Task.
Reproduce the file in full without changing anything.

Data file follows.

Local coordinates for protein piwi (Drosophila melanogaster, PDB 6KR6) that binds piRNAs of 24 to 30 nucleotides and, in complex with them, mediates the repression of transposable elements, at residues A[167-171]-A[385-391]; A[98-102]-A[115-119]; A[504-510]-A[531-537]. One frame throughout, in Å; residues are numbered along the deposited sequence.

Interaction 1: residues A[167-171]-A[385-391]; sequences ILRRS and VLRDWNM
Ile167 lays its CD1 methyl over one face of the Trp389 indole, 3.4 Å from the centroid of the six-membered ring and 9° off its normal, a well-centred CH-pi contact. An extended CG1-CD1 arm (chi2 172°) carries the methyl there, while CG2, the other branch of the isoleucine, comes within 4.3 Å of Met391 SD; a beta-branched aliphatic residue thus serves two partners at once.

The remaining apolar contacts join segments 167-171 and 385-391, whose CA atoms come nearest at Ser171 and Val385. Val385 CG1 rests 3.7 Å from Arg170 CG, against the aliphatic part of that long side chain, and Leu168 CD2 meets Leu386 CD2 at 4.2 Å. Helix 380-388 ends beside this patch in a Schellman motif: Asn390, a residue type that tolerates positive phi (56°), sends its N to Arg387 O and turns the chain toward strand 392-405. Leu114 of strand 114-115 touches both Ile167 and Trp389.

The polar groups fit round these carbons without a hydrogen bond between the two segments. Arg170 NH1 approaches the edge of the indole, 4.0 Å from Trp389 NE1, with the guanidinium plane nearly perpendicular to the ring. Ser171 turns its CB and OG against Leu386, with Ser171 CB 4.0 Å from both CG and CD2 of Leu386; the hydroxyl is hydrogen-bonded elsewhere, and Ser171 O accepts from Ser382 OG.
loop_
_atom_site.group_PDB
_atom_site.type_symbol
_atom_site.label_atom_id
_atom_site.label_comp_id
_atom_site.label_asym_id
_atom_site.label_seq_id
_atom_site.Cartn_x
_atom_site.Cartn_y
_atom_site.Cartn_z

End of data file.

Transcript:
Local coordinates for protein piwi (Drosophila melanogaster, PDB 6KR6) that binds piRNAs of 24 to 30 nucleotides and, in complex with them, mediates the repression of transposable elements, at residues A[167-171]-A[385-391]; A[98-102]-A[115-119]; A[504-510]-A[531-537]. One frame throughout, in Å; residues are numbered along the deposited sequence.

Interaction 1: residues A[167-171]-A[385-391]; sequences ILRRS and VLRDWNM
Ile167 lays its CD1 methyl over one face of the Trp389 indole, 3.4 Å from the centroid of the six-membered ring and 9° off its normal, a well-centred CH-pi contact. An extended CG1-CD1 arm (chi2 172°) carries the methyl there, while CG2, the other branch of the isoleucine, comes within 4.3 Å of Met391 SD; a beta-branched aliphatic residue thus serves two partners at once.

The remaining apolar contacts join segments 167-171 and 385-391, whose CA atoms come nearest at Ser171 and Val385. Val385 CG1 rests 3.7 Å from Arg170 CG, against the aliphatic part of that long side chain, and Leu168 CD2 meets Leu386 CD2 at 4.2 Å. Helix 380-388 ends beside this patch in a Schellman motif: Asn390, a residue type that tolerates positive phi (56°), sends its N to Arg387 O and turns the chain toward strand 392-405. Leu114 of strand 114-115 touches both Ile167 and Trp389.

The polar groups fit round these carbons without a hydrogen bond between the two segments. Arg170 NH1 approaches the edge of the indole, 4.0 Å from Trp389 NE1, with the guanidinium plane nearly perpendicular to the ring. Ser171 turns its CB and OG against Leu386, with Ser171 CB 4.0 Å from both CG and CD2 of Leu386; the hydroxyl is hydrogen-bonded elsewhere, and Ser171 O accepts from Ser382 OG.
loop_
_atom_site.group_PDB
_atom_site.type_symbol
_atom_site.label_atom_id
_atom_site.label_comp_id
_atom_site.label_asym_id
_atom_site.label_seq_id
_atom_site.Cartn_x
_atom_site.Cartn_y
_atom_site.Cartn_z